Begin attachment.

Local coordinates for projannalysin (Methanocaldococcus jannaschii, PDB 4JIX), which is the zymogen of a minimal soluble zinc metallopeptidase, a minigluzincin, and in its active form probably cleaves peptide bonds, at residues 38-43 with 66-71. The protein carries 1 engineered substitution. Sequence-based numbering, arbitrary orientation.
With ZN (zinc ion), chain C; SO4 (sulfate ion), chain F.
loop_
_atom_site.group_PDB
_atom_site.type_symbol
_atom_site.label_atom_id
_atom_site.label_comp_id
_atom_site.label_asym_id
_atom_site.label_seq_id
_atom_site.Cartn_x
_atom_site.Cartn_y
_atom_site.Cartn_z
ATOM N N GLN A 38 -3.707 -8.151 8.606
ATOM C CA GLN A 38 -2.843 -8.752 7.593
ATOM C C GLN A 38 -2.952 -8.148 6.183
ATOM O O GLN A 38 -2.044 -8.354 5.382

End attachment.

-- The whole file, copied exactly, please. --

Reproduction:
Local coordinates for projannalysin (Methanocaldococcus jannaschii, PDB 4JIX), which is the zymogen of a minimal soluble zinc metallopeptidase, a minigluzincin, and in its active form probably cleaves peptide bonds, at residues 38-43 with 66-71. The protein carries 1 engineered substitution. Sequence-based numbering, arbitrary orientation.
With ZN (zinc ion), chain C; SO4 (sulfate ion), chain F.
loop_
_atom_site.group_PDB
_atom_site.type_symbol
_atom_site.label_atom_id
_atom_site.label_comp_id
_atom_site.label_asym_id
_atom_site.label_seq_id
_atom_site.Cartn_x
_atom_site.Cartn_y
_atom_site.Cartn_z
ATOM N N GLN A 38 -3.707 -8.151 8.606
ATOM C CA GLN A 38 -2.843 -8.752 7.593
ATOM C C GLN A 38 -2.952 -8.148 6.183
ATOM O O GLN A 38 -2.044 -8.354 5.382